Monday, July 1, 2019

Productive? More like, “Drop dead!”

Gov. J.B. Pritzker gave Mayor Lori Lightfoot the time of day, as the two of them had a one-on-one meeting Saturday to discuss various issues – including whether or not state government would be capable of offering help to city government in meeting pension obligations.
LIGHTFOOT: Wants state aid on pensions

Oddly enough, both officials issued canned statements where they both said the meeting was “productive” without offering much of anything in the way of details.

WHICH I SUSPECT really means the governor told Lightfoot something the equivalent of “drop dead,” and waited until after she left the room before bursting out in hysterics.

With Lightfoot muttering under her breath at the lack of consideration she saw the governor offering up aid to the state’s largest city.

For what it’s worth, the city currently has pension funds that are about $28 billion underfunded. Which had various reports indicating that the mayor saw the solution as having the state combine the city’s pension funds into the funds that cover other municipal governments across Illinois.

In short, the state would have taken on the city’s problems – with the city then being allowed to use its sources of income to pay for other issues and problems it would rather resolve instead.

IT DOESN’T SEEM to be happening, although both officials feel the need for showing a sense of decorum. Largely because both of the government officials carry the “D” label following their names.
PRITZKER: How quickly did gov. say 'no'

If this were the “good ol’ days” of Democrat Rahm Emanuel and Republican Bruce Rauner, the two of them would be dreaming up choice insults to toss in each other’s direction. And you just know Rahm’s insults likely would have included a borderline vulgarity or two.

Because it really would be fantastical for anyone to think that Illinois state government, which has financial dilemmas of its own, would have any willingness to get itself into resolving a city government problem.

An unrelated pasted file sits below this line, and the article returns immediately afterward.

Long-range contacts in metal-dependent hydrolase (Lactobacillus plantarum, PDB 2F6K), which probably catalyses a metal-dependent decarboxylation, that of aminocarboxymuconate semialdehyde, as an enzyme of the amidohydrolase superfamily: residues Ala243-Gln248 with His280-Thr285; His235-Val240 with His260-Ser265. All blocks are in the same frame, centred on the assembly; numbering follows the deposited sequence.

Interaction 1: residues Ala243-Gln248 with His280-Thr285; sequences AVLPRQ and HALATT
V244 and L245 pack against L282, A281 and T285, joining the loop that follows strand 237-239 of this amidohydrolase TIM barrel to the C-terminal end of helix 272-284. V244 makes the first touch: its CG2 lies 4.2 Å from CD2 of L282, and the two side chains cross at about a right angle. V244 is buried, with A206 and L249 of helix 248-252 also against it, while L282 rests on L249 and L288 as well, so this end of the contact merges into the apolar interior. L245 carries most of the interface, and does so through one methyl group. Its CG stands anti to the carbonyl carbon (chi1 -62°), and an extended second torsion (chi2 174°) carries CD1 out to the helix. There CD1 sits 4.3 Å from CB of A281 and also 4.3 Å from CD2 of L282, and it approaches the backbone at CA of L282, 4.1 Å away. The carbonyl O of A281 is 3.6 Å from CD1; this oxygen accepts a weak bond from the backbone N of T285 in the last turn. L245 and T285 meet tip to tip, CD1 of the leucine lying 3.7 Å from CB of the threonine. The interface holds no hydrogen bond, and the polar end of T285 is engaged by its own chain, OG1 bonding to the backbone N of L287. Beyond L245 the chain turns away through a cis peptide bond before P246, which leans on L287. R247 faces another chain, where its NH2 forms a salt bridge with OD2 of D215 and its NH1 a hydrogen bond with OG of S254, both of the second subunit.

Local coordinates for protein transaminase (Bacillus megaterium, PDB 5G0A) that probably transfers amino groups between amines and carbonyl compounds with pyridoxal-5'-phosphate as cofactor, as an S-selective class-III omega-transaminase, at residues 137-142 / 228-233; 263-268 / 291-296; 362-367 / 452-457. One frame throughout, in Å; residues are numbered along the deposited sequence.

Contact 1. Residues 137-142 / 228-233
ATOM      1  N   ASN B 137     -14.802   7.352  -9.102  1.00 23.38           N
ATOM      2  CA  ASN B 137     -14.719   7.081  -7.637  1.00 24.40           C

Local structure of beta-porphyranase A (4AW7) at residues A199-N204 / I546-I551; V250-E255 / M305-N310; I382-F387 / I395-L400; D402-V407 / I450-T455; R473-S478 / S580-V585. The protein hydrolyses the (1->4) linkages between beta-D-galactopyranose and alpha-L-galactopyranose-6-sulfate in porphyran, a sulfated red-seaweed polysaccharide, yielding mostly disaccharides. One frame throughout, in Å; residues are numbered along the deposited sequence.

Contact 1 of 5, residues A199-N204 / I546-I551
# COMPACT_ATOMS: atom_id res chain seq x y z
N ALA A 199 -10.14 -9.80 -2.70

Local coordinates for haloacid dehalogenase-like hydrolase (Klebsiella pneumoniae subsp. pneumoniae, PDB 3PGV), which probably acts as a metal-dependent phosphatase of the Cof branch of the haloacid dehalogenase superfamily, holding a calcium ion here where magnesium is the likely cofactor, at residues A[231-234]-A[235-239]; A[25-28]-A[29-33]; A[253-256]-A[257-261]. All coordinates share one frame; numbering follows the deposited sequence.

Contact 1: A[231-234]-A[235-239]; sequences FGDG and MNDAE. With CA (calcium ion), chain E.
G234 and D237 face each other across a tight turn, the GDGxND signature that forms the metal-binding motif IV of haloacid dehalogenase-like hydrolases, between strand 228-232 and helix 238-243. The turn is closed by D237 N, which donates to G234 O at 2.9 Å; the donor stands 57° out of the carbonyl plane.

RAUNER: Would he have offered any aid?

If anything, I could envision that residents of the 96 counties outside of metropolitan Chicago (who at most account for about one-third of the state’s population) would be prepared to have a hissy-fit if Pritzker offered up any sort of aid on this issue.

IN FACT, I’VE heard so many tales throughout the years of the amount of aid the state has had to provide to bail Chicago interests out of assorted problems that I have no doubt any attempt to contemplate state aid to resolve a city pension problem would run into serious political opposition that I’m sure Pritzker would not want to have brought down upon himself.

Meaning it was a fantasy, at best, to believe the state would be able to offer up much help.

The pension problems the city now faces are most likely going to be ones that will dominate the Lightfoot Years, and may be what prevents her from being able to afford the kinds of things that Mayor Lori would prefer to be doing so as to build herself up a municipal legacy of significance.

One other point I should note; it seems that both Lightfoot and Pritzker managed to use an identical phrase – they “look forward to continuing to work together” on various issues.
EMANUEL: How vulgar would his vocabulary become?

AS IN BOTH of them still plan to ask the other for many, more favors in the future. They’re expecting that the “D” they have in common will result in each of them having their phone calls to each other returned.

They both have to continue to deal with each other for the next few years.

So Saturday’s meeting wasn’t of real significance. With the real story being what was said immediately after the two met.

And whether either one of these esteemed public officials said anything in private that would top Rahm Emanuel’s vocabulary at its most vulgar.


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